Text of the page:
Marilyn French's third novel is a family saga in which 'the errors of the mothers are visited upon their children even unto the third and fourth generation' (to paraphrase the Old Testament). Frances is the first mother, a Polish immigrant (in which case, wouldn't her name actually be Franziska?) who flees poverty in her own land, comes to New York at the end of the 19th century, works as a servant and then marries Michael Brez, a prosperous tailor. But Michael turns out to be a drunkard who dies of alcoholic poisoning, leaving Frances and her four children penniless. The three younger children grow up in an orphanage (though the family are later reunited) while Frances toils as a seamstress and her older daughter Isabella tries to look after her, all the while feeling unloved. As a child, Isabella copes by creating a fantasy life in which she is a rich girl called Anastasia, while as a teenager and young woman she becomes fiercely ambitious. She changes her name to Belle and works her way up through a number of secretarial jobs while studying art. But her dreams of becoming an artist or interior designer are shattered when she becomes pregnant by her gentle, mathematically-minded boyfriend Ed Dabrowski (who later changes his surname to Stephens). Belle's daughters Anastasia and Joy grow up living with their mother's dissatisfaction with her life and depression about her lack of a career. Anastasia, the narrator of the novel, is a brilliantly clever girl who looks as though she will escape her mother's fate and become a pianist, a composer or a painter. But a year into an art degree she too gets pregnant. She and her boyfriend Brad (a saxophonist who turns estate agent and soon becomes as right-wing, overweight and boring as his father) marry and have two children in rapid succession. A few years later, with her marriage collapsed, Anastasia launches on a new career as a photo journalist, travelling all over the world. But she feels that she can only have this career by 'living like a man' - which later involves turning her young second husband, an aspiring novelist, into a househusband. Predictably this isn't good for their relationship. Anastasia's older children also resent her for being away so much, and her daughter Arden (the child who caused her marriage to the dull Brad) decides to become a 1960s hippy, living in a commune on a farm with no running water. Arden's marriage also (surprise, surprise) begins to look rocky in a few years. With her children grown up, and with a new career beginning for her as a feminist photographer, with her mother dying and with a new, lesbian lover, Anastasia realizes that she has to confront her past and come to terms with her life as a mother and daughter. But how can she do this?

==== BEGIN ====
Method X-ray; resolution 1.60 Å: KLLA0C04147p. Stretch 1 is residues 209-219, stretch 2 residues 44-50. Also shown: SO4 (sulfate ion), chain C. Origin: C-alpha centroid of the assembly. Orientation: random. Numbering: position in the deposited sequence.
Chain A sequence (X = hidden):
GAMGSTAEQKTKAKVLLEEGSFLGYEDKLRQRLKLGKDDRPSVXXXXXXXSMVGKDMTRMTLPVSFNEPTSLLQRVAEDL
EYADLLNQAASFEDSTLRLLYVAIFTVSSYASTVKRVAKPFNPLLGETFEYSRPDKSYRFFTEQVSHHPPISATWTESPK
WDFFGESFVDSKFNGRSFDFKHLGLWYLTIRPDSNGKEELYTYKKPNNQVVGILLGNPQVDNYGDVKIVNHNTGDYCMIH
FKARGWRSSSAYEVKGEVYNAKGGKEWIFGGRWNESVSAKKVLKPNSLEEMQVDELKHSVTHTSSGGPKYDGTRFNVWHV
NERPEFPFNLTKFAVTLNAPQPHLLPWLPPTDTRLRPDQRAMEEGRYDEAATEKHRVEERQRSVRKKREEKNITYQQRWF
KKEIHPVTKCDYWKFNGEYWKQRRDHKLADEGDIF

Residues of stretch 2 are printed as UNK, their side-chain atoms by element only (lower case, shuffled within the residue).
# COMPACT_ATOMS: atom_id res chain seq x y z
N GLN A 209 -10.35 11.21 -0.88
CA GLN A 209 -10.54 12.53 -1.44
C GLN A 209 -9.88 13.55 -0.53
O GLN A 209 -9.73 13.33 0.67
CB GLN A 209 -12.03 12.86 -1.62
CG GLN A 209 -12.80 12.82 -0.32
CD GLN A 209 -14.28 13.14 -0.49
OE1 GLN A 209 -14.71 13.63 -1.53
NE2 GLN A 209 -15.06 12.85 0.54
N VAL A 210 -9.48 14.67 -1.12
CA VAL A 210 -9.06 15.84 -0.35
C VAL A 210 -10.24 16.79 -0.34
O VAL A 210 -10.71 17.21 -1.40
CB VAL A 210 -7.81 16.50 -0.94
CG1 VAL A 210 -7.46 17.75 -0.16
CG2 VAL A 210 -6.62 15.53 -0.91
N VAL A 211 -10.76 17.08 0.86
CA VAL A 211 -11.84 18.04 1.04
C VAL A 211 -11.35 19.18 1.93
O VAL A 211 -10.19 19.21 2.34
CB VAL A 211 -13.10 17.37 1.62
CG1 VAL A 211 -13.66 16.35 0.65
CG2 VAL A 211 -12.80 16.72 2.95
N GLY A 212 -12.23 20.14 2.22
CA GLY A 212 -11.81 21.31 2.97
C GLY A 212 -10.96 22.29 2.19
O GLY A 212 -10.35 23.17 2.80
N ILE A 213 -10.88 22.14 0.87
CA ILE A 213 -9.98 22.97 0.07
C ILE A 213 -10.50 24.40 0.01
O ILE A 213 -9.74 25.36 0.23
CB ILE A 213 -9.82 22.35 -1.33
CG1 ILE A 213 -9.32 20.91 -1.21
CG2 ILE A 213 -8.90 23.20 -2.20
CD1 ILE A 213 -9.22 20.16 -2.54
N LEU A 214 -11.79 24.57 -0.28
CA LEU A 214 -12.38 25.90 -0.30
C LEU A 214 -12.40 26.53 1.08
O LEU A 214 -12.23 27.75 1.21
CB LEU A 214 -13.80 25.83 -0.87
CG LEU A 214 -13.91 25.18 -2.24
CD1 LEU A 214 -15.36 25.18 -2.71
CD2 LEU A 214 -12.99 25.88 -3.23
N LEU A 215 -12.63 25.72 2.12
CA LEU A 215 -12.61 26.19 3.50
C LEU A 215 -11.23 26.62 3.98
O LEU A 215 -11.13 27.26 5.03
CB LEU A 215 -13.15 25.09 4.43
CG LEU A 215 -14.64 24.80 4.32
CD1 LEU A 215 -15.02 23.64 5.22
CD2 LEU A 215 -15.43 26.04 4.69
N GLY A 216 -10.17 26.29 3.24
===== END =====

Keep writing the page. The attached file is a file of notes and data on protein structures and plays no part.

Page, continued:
French writes very interestingly about immigrant life in America, and (despite a strange reluctance to talk at all about either of the World Wars) does conjure up an interesting picture of how America changed from 1900 to the 1970s. She is quite deft in her evocations of what it is like to be a child, and some of the material about photo journalism is very interesting (hence the four stars). However, I found the book a somewhat depressing read, due to French's polemical outlook (nearly all the men were feeble or villainous, and all the women Deeply Wronged), the appalling way most of the characters behaved to each other (Belle was horribly manipulative and cruel to her husband and children, Anastasia seemed to believe that the only way to be accepted by men was to behave herself like the worst of them, including cheating on her husband, Arden behaved for the most part like a brat until she hit her thirties) and the lack of hope in much of the book. None of the characters seemed to be able to enjoy the simple pleasures in life much, or to find self-acceptance. I also would fundamentally disagree with the view of motherhood as a painful trial in which children 'suck the lifeblood' of their mothers to survive - certainly I haven't had that experience with my own mother, and neither did my grandmother with my mother! In addition I felt French misrepresented a good deal about men in her story. It is not the case that most men hate children, won't help with them and resent the attention their mothers give them (my grandfather, who grew up in the 1930s, and was only slightly younger than Ed in French's book, was very active in the upbringing of my mother and her brother, and even cooked the dinners sometimes!). Nor is it the case that all soldiers are power-hungry brutes: though some are motivated to join the army for dodgy motives, others are genuinely brave men. Men are also not keen to abandon their children to women's care as soon as possible; I don't think any man would simply abandon their daughter as Toni in the novel does Franny. There were also other elements in the book I found improbable. It seemed unlikely that Anastasia would have ended up in the same situation as her mother, given Belle's dire warnings about pregnancy, or that, as a 'career woman', she would have picked Brad as her first serious boyfriend. And if Arden was so intelligent, would she have really behaved so badly to her mother? In addition to all this, the book had the problem of being very repetitive, and far too long. The many repetitions and the regularly monotonous sections describing the horrors of daily life as a mother surprised me - surely French, as an English academic, must have realized that she was going over the same ground too often, and that the book was spilling into an unmanageable length? All in all I found the book very interesting from the point of view of cultural history, and thought that some scenes were extremely well written - I also felt some liking for Anastasia the narrator. But the 'man-hating' element in the book, and its repetitiveness and ultimately depressing message stopped me from ever feeling fully engrossed. I'll be interested to read French's shorter 'The Bleeding Heart' and 'The Women's Room', but from this book I'm not surprised that she's ceased to be a key name in fiction.